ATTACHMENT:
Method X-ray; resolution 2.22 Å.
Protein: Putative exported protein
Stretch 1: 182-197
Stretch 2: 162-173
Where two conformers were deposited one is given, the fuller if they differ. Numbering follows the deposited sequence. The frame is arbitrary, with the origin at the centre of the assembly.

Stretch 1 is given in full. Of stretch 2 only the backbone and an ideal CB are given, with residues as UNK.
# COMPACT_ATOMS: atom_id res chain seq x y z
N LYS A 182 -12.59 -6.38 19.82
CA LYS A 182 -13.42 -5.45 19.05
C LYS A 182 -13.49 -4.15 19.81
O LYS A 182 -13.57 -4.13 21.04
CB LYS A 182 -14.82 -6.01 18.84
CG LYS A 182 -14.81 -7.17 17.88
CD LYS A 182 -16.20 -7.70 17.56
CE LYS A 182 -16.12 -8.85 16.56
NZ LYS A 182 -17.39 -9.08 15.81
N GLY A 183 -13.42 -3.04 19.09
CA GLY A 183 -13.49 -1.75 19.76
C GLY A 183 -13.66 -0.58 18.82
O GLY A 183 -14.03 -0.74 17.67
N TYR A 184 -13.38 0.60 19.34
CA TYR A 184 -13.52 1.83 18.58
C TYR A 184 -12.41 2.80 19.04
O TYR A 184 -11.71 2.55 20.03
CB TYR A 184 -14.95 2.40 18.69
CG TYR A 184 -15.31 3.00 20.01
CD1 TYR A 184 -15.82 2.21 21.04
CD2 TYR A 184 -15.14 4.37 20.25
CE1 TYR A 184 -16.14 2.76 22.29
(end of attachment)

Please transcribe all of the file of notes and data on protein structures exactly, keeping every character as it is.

Method X-ray; resolution 2.22 Å.
Protein: Putative exported protein
Stretch 1: 182-197
Stretch 2: 162-173
Where two conformers were deposited one is given, the fuller if they differ. Numbering follows the deposited sequence. The frame is arbitrary, with the origin at the centre of the assembly.

Stretch 1 is given in full. Of stretch 2 only the backbone and an ideal CB are given, with residues as UNK.
# COMPACT_ATOMS: atom_id res chain seq x y z
N LYS A 182 -12.59 -6.38 19.82
CA LYS A 182 -13.42 -5.45 19.05
C LYS A 182 -13.49 -4.15 19.81
O LYS A 182 -13.57 -4.13 21.04
CB LYS A 182 -14.82 -6.01 18.84
CG LYS A 182 -14.81 -7.17 17.88
CD LYS A 182 -16.20 -7.70 17.56
CE LYS A 182 -16.12 -8.85 16.56
NZ LYS A 182 -17.39 -9.08 15.81
N GLY A 183 -13.42 -3.04 19.09
CA GLY A 183 -13.49 -1.75 19.76
C GLY A 183 -13.66 -0.58 18.82
O GLY A 183 -14.03 -0.74 17.67
N TYR A 184 -13.38 0.60 19.34
CA TYR A 184 -13.52 1.83 18.58
C TYR A 184 -12.41 2.80 19.04
O TYR A 184 -11.71 2.55 20.03
CB TYR A 184 -14.95 2.40 18.69
CG TYR A 184 -15.31 3.00 20.01
CD1 TYR A 184 -15.82 2.21 21.04
CD2 TYR A 184 -15.14 4.37 20.25
CE1 TYR A 184 -16.14 2.76 22.29